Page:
Thursday 18 May 2017 12:51 pm Schroders Talk

The calmest markets in 20 years – and why that should make you nervous

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I’m an investment specialist on the equity value team at Schroders and an author on The Value Perspective.

I’m an investment specialist on the equity value team at Schroders and an author on The Value Perspective.

There are very few times in history where markets have been more calm. Andrew Williams, author on The Value Perspective blog, highlights why this should leave investors deeply concerned.

It may have become a cliché to describe the world as an uncertain place – especially over the last year or so – but clichés are clichés for a reason.

It would, for example, be a brave pundit who stuck their neck out and declared what President Trump will or will not do next or how things are going to play out between North Korea and its neighbours.

Closer to home, there is of course the small matter of the Brexit negotiations.

And while the issue of the French presidency may recently have been settled, other important elections have still to take place this year in Europe – on both sides of the channel.

In short, there are plenty of unpredictable forces at play across the world and yet, that being so, how can it be investment markets are as serene as they have been at almost any point in their history?

Why are markets so calm?

This Financial Times article, for example, offers some striking statistics on ‘volatility’ – the degree to which investment prices fluctuate. (In passing, we would point out that while the wider market tends to view volatility solely as a measure of risk, in reality it also reflects opportunity. Value investors thus look to take advantage of the sentiment and emotion that causes prices to swing more than is warranted by the cold facts.)

Anyway, the FT points out that, the day after “the expected but welcome French election victory of Emmanuel Macron”, the Vix index – which measures the short-term ups and downs of the main US equity market, the S&P500 – fell to its lowest level since 1993. Furthermore, since its inception in 1992, the Vix has only ever been lower on three other days. This is astonishing.

“Similar gauges of expected volatility in the currency and Treasury [bond] markets slid to their lowest levels since 2014,” the FT continues. “The actual, realised 90-day volatility of the S&P 500 index has fallen to just 6.7%, which makes this the most tranquil market since 1995”. Oh – and apparently the S&P 500 has enjoyed lower realised volatility in only 3% of trading days going all the way back to 1928.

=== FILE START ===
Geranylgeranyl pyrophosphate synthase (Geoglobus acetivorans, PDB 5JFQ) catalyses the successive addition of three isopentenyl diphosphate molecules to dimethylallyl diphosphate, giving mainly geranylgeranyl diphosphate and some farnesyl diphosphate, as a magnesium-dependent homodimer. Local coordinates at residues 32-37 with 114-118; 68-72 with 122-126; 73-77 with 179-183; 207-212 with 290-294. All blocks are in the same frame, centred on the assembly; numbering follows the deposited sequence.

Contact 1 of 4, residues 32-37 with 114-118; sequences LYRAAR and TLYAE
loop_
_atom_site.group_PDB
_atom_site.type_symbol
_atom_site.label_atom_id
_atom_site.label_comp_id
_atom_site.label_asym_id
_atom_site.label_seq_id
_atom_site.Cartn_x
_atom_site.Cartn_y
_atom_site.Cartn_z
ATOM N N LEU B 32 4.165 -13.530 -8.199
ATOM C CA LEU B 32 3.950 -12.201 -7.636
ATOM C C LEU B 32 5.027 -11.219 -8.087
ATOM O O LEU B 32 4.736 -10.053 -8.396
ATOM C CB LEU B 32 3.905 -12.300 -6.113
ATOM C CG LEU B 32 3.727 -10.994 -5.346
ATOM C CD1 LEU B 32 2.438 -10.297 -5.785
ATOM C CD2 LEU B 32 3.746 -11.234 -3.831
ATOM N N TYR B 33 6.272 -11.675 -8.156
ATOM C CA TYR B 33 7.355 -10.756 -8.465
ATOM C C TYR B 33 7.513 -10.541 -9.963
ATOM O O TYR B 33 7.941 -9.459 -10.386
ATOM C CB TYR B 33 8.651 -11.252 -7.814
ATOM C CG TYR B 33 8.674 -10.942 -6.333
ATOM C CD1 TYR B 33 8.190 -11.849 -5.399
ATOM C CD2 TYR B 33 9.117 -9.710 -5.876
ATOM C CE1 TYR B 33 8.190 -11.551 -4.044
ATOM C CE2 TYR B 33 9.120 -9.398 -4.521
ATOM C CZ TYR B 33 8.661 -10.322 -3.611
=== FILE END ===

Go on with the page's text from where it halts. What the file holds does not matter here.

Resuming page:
Should we be concerned?

Perhaps, as many investors appear to be thinking, this really is a case of ‘Nothing to see here – move on’ although, on The Value Perspective blog, our own feeling is closer to: “It’s quiet out there – too quiet.” Or, as one professional investor told the FT: “When something happens, it’s going to be really bad … Volatility has become completely useless as a measure of risk.”

So what is happening here and why? It would appear many investors are now accepting as ‘normal’ the current market environment; ultra-low interest rates, abundant liquidity and central bankers willing to do “whatever it takes” to keep things on an even keel in the short term – often regardless of the longer-term consequences.

Yet, even at the start of last year, we were pointing out how unlikely such an environment would appear to most investors only a decade ago, adding: “Economist Hyman Minsky once wrote ‘The illusion of stability of the system will, over time, create its own instability’ and, on The Value Perspective, we would certainly argue the stability many equity investors have sought in so-called ‘bond proxy’ stocks is wholly illusory.”

Bond proxies are equities that are presumed to resemble bonds in terms of their ability to provide low-risk income, but with higher yields. Consumer staples or utilities stocks are examples.

More than a year later, the gap between the valuation of those bond proxy companies, which plenty of investors are still using as a comfort blanket, and everything else is growing wider and wider – as is the dislocation between the current market trajectory and the whole of the rest of history. And the fact that this situation cannot go on forever brings to mind one more cliché – "the calm before the storm".

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